April 29, 2015
Insomnia Questions
Keeping You up at Night?

Insomnia is the inability to fall asleep, difficulty staying asleep, waking early and unable to return to sleep or some combination of these, despite ample opportunity for adequate sleep. Approximately 30% of adults suffer from insomnia of some type, and when this is ongoing, it can lead to a myriad of additional symptoms including depression or anxiety, weight gain, hypertension, heart disease and, of course, fatigue and slowed reaction time. Due to its common nature, as well as its far-reaching consequences, this condition is one of the most asked about topics when providers call the lab to discuss cases. We’ve listed some of the more common questions and concerns here:

  • My patient can’t sleep. I expected her cortisol levels to be high, but they are so low that she is basically flat-lined. How do you explain this?

One of cortisol’s functions is to act as our internal clock. The classic diurnal pattern of cortisol is to rise early in the morning to wake us up, and then to steadily decline over the course of the day, reaching its lowest level at the hour of sleep. If those low levels are achieved early in the day, the patient might experience afternoon and evening fatigue, but that drop off at bedtime is not present, which may make falling asleep difficult. Having low cortisol levels does not equal good sleep. Reestablishing a proper diurnal cortisol pattern can result in better sleep. Additionally, because of the role that cortisol plays in regulating blood sugar, patients with chronically low cortisol levels are more susceptible to sharp drops in their blood sugar during long periods of fasting (i.e. overnight) which can often trigger an awakening response. This can occur even without the patient being aware of “hunger”.

  • I have been treating my patient’s adrenal fatigue for some time, and her cortisol levels have greatly improved. She feels better in many ways, but her insomnia is not much better. What else can I do?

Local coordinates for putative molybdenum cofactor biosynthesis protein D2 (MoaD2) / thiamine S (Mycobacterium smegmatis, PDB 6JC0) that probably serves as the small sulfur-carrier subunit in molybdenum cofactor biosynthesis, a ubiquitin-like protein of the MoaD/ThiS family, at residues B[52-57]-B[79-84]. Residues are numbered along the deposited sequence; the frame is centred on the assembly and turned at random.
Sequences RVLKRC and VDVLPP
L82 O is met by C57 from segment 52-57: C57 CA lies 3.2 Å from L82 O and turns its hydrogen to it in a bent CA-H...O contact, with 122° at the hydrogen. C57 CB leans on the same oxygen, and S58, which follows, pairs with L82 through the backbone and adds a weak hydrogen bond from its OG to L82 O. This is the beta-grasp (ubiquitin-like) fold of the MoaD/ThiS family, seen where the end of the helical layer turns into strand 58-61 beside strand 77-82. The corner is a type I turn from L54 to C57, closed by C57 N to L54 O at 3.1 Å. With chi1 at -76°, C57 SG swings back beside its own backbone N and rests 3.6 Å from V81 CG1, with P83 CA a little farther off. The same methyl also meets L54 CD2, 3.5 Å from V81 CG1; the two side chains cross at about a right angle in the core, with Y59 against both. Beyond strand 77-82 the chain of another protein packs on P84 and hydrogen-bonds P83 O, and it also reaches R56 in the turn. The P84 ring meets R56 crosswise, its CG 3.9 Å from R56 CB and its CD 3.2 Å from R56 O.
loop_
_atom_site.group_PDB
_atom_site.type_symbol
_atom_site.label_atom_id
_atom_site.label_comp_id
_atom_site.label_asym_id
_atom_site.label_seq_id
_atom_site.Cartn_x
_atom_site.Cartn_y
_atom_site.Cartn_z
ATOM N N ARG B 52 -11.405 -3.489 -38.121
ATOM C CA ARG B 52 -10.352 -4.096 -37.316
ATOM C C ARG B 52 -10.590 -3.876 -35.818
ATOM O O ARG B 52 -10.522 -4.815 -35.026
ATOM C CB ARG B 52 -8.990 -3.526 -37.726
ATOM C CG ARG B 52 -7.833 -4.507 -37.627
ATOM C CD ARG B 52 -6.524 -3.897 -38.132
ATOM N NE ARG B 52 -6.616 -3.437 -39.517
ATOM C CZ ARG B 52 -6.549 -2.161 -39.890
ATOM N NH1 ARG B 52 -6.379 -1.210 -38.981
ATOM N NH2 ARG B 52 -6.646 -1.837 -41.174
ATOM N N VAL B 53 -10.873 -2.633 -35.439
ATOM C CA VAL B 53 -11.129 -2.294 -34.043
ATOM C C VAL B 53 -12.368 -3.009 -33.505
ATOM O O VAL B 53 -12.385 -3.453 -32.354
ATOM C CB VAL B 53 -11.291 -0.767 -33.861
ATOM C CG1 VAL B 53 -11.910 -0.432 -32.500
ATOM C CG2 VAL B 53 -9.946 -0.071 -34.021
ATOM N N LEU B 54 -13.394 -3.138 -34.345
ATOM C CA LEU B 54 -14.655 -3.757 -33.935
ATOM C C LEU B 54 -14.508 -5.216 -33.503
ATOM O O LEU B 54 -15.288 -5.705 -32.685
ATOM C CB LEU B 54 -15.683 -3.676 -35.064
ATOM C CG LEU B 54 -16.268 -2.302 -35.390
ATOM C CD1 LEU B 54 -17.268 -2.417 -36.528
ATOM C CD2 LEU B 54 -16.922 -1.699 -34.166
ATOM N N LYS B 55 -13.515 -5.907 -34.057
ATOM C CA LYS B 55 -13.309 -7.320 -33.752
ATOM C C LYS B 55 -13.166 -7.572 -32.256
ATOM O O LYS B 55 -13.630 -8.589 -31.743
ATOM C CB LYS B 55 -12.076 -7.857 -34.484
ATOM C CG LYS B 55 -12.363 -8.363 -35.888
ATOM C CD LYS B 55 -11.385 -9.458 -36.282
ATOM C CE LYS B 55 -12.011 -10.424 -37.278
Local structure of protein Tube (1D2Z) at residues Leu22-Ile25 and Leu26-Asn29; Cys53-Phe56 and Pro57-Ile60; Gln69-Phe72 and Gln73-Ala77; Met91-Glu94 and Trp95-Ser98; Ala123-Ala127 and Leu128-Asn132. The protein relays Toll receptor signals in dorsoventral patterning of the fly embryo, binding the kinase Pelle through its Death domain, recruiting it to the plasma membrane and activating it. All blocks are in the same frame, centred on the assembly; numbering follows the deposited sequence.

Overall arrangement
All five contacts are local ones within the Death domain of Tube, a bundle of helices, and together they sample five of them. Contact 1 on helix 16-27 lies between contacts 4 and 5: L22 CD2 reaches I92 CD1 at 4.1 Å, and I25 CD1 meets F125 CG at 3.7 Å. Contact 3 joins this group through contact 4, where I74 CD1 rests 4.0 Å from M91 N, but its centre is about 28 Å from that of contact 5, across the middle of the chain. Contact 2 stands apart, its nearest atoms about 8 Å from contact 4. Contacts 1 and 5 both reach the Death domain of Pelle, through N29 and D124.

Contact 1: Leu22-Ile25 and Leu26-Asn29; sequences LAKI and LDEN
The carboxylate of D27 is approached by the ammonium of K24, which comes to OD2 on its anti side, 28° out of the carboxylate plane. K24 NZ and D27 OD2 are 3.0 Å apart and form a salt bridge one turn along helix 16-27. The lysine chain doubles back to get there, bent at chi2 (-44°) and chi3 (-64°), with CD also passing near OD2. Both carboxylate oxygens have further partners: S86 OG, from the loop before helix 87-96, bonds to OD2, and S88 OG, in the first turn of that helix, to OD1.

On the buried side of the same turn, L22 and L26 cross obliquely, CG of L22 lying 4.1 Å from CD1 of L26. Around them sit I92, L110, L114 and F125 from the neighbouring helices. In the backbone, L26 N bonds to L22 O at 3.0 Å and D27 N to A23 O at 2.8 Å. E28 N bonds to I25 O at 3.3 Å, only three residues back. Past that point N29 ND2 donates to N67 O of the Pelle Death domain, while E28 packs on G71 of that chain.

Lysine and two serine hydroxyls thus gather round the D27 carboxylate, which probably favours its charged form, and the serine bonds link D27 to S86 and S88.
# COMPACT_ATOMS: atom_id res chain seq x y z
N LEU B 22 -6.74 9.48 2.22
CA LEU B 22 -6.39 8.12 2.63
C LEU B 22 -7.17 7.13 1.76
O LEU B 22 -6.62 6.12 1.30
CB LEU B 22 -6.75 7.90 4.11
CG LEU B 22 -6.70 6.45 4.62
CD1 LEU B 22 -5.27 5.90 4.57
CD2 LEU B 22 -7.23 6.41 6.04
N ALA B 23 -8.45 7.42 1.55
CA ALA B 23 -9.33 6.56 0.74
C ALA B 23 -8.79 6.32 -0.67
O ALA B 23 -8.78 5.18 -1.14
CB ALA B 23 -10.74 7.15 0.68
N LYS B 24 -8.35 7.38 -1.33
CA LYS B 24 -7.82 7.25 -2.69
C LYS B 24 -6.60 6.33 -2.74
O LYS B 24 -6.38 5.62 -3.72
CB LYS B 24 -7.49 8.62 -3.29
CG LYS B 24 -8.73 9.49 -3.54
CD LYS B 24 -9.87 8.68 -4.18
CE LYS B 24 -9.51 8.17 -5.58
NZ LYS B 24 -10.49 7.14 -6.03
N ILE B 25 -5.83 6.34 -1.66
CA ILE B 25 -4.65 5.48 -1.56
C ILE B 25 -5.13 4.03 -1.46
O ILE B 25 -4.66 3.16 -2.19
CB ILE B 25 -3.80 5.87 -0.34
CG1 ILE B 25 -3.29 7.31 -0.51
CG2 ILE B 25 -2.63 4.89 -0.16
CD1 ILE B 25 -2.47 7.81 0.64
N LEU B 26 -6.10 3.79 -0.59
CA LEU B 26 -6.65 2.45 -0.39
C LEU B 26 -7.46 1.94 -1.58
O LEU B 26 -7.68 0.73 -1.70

Consider neurotransmitter testing. Many neurotransmitter imbalances can contribute to poor sleep. Serotonin is a precursor to melatonin, adequate levels of which are required for healthy sleep wake cycles. When serotonin levels are low or suboptimal, patients may not make adequate amounts of melatonin. GABA, the primary inhibitory neurotransmitter, is essential for promoting sleep. In fact, many prescribed sleep aids (i.e. Ambien and Lunesta) act via stimulation of GABA receptors. Conversely, elevations in the excitatory neurotransmitters (dopamine, epinephrine, norepinephrine and glutamate) can interrupt sleep.

  • What can I do to help my patient get some sleep right away?

Poor sleep makes it difficult for patients to truly heal and for symptoms to improve. Sometimes palliative care can be an important addition to a treatment plan. When patients sleep, they begin to feel better, and when they begin to feel better, they are able to be compliant with treatment recommendations aimed at producing long term changes in physiology. Oral progesterone is a good sleep aid, as it is largely metabolized on its first pass through the liver to allopregnanolone, a metabolite that stimulates GABA receptors. Additionally, GABA itself can be beneficial, or L-theanine. Melatonin is also an effective sleep aid for many